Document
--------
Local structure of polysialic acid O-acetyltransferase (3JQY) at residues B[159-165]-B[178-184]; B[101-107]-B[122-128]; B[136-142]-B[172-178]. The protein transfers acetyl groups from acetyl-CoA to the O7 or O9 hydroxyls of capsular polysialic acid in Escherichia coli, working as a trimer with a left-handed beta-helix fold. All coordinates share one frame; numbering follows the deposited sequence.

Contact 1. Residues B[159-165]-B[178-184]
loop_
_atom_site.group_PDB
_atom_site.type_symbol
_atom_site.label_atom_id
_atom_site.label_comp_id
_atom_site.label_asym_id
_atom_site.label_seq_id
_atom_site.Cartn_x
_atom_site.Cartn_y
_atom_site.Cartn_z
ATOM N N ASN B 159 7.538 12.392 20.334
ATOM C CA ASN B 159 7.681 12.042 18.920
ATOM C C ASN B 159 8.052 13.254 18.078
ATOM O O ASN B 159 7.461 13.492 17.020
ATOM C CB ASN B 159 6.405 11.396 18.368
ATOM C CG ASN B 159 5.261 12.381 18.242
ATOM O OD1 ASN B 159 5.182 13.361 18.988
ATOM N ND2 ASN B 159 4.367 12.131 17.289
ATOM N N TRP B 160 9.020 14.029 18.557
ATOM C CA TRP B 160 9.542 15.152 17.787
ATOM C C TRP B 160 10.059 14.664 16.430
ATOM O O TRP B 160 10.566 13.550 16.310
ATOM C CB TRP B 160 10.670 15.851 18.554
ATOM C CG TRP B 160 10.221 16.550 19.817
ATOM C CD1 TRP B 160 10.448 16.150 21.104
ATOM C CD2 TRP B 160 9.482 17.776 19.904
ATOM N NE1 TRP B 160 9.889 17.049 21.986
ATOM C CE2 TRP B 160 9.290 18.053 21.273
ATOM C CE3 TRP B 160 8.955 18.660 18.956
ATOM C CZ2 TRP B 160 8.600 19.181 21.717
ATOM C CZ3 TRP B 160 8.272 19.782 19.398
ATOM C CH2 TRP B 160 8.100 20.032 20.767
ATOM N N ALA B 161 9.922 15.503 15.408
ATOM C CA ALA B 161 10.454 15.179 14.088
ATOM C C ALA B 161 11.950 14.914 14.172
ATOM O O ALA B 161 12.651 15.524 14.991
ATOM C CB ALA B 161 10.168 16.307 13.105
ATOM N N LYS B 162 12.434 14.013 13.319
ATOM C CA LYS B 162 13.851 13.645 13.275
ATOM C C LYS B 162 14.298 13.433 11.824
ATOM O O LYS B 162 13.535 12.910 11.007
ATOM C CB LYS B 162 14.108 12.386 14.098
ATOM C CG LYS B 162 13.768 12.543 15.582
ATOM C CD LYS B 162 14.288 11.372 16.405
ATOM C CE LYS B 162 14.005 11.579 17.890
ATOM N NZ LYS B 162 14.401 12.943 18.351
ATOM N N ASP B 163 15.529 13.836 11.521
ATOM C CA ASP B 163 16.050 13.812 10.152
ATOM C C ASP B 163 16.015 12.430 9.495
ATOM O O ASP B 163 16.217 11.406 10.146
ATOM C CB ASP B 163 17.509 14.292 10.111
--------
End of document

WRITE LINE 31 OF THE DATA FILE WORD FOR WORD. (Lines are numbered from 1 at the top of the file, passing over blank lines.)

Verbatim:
ATOM C CE3 TRP B 160 8.955 18.660 18.956